The FTC is seeking an injunction against Sanford Wallace and his two companies, Rochester, N.H.-based Seismic Entertainment Productions and Richboro, Pa.-based Smartbot.net, according to filings in the U.S. District Court for the District of New Hampshire. The lawsuit comes on the heels of U.S. House of Representatives', which is designed to do away with the most deceptive forms of spyware.
In its lawsuit, the FTC is alleging that the defendants engaged in unfair acts and practices with their marketing and distribution of software programs to consumers.
Wallace could not be immediately reached for comment, but a message posted on one of his Web sites states that he is the victim of political posturing.
Regulators allege that since December 2003, Seismic and Smartbot marketed anti-spyware software called Spy Wiper and Spy Deleter on behalf of others for $30 per product. The two companies allegedly advertised the products via pop-up ads that redirected consumers to Web sites the defendants controlled.
The defendants allegedly exploited a vulnerability in Microsoft's Internet Explorer browser, allowing them to reconfigure the computers and surreptitiously install software code without users' knowledge.
That software code would allegedly change the user's home page and modify the browser's search engine, so that when a user typed in an address, the browser would go to one of the Web sites owned by the two companies. The software also allegedly would download and install various advertising and software programs, including Favoriteman, TrojanDownloader, Clearsearch, WinFetcher, 7Search.com and VX2. This created an "incessant stream" of pop-up ads to be displayed, the lawsuit alleges.
FTC investigators claim that the defendants were able to download and install the software without triggering IE's notification message that such activity was taking place on the user's computer.
With the software installed, the defendants allegedly used a variety of means to direct users to Web sites they controlled, including default-homepage-network.com, downloads.default-hompate-network.com and passthison.com.
Once users were allegedly redirected to the Web sites, they would be hit with a flurry of pop-up ads.
"Defendants' practices cause or have caused consumers' computers to malfunction, slow down, crash, or cease working properly, and cause or have caused consumers to lose data stored on their computers," the lawsuit alleges.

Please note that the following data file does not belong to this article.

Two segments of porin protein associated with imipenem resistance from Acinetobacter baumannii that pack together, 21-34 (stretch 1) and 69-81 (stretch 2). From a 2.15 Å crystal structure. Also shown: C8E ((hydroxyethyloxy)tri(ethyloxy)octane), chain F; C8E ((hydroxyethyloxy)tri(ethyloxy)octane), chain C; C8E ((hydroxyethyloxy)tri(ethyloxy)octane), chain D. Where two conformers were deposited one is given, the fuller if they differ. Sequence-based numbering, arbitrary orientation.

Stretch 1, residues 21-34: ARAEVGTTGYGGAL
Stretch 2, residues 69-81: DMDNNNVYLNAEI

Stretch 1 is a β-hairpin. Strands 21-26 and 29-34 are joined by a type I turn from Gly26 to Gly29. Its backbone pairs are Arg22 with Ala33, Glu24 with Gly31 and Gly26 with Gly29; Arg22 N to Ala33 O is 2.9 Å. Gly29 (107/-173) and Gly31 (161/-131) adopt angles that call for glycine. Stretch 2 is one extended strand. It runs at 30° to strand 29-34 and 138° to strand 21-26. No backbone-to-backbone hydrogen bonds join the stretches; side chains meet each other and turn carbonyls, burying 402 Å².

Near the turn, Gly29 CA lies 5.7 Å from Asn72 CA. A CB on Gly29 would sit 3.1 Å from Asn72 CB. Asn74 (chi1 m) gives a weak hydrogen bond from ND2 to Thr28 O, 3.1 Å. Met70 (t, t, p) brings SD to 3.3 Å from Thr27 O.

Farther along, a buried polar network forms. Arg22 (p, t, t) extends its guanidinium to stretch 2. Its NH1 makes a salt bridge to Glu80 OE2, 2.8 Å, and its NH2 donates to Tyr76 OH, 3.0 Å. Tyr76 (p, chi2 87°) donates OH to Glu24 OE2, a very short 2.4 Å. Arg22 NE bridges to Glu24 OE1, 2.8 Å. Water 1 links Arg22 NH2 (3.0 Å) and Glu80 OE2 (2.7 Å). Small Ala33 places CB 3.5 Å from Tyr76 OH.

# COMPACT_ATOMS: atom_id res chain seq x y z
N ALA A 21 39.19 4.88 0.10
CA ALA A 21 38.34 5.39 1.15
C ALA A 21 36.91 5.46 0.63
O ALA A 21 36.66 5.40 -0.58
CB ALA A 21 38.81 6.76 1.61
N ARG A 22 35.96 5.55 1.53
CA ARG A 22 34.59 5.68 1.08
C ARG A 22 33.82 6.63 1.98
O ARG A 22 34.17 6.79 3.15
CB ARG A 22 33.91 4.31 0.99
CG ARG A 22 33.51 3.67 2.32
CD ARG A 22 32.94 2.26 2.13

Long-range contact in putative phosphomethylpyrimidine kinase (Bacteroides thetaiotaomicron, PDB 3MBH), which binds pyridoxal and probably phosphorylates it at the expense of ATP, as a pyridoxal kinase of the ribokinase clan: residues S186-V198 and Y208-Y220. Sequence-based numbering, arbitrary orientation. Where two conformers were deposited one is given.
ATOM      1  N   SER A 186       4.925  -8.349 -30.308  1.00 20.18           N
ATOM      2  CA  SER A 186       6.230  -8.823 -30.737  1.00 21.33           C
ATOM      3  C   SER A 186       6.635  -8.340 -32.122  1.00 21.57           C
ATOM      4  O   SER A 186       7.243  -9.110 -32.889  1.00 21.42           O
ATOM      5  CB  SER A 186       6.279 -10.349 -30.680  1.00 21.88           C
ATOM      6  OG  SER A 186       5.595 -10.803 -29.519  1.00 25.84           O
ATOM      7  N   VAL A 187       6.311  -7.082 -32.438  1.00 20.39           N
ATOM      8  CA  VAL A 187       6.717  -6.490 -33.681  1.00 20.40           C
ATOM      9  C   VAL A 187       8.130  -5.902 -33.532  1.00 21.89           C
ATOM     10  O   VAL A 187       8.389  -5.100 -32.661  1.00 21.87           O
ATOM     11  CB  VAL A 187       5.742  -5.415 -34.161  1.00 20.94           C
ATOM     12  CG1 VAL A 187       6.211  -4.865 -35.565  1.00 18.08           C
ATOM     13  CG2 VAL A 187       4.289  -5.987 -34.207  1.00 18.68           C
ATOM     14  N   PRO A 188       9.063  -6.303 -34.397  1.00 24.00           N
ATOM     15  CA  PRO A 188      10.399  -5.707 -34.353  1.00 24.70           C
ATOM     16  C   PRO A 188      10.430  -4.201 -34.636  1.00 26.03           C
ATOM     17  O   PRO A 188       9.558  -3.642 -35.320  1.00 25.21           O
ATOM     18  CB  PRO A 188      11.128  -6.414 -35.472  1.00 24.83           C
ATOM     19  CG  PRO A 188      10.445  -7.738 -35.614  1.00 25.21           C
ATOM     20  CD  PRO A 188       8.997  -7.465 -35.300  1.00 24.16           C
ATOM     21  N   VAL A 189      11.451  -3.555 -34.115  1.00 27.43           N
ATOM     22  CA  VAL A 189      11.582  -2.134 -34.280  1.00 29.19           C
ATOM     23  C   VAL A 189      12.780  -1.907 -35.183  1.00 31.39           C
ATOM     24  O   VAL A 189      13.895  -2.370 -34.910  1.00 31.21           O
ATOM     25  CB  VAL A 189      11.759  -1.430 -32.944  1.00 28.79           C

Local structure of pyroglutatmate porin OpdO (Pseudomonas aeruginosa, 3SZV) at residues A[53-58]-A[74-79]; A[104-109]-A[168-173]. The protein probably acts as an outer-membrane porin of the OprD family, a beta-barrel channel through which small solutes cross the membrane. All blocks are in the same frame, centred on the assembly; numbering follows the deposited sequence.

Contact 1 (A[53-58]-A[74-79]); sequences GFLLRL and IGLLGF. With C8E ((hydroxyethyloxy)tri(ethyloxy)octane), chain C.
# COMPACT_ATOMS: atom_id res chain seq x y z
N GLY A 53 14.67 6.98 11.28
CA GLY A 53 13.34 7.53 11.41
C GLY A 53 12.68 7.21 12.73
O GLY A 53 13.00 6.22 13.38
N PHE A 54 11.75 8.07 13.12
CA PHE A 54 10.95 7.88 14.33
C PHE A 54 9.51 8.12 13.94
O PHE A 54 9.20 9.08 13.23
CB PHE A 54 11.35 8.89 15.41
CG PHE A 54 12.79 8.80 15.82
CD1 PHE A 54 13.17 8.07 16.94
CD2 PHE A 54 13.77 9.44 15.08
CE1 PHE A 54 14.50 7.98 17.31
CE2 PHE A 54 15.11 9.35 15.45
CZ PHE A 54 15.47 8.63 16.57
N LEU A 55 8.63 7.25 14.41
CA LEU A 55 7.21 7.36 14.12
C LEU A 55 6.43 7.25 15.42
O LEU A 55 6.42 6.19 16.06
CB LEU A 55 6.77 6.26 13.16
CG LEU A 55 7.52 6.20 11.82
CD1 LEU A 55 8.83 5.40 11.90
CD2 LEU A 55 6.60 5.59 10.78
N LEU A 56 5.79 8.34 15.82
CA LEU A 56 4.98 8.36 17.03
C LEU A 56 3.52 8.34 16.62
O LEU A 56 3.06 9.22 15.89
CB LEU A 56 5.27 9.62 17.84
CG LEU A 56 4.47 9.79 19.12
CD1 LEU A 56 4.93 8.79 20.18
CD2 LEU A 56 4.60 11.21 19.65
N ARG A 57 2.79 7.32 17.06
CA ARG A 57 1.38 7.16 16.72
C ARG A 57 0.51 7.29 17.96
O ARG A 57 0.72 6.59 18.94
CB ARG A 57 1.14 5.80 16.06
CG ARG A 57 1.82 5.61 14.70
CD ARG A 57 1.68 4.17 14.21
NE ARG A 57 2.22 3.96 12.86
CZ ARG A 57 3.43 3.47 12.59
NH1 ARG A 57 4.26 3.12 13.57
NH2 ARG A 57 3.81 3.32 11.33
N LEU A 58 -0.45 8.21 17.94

A message posted on default-homepage-network.com offers a response to the charges: "Statement regarding FTC action: We believe the U.S. government is attempting to enforce federal laws that have yet to be enacted. We feel this is a political move and it is being made at the expense of legal business operations.
"I am not surprised at all that my companies and I, Sanford Wallace, were picked as the 'poster boy.' I find the timing and target of this action to be extremely convenient and painfully obvious. We deny any wrongdoings and plan to pursue all legal protections, remedies and freedoms. Sanford Wallace, SmartBot.NET, Inc."
No further comment was immediately available from the company. Directory assistance in Rochester doesn't have a listing for Seismic, and directory assistance in Richboro does not have one for Smartbot.net. A message placed with the Web site administrator for a site owned by Seismic was not immediately returned.
The FTC declined to comment on the lawsuit. A press conference is scheduled for Tuesday morning.
Momentum is building in Congress to prohibit the most serious forms of spyware. Under the proposed Spy Act, which the House, companies and individuals would be prohibited from "taking control" of a computer, surreptitiously modifying a Web browser's home page, or disabling antivirus software without the proper authorization.
The Spy Act would also give the FTC power to police violations and levy fines of up to $3 million in the most serious cases. The Senate is considering a similar bill.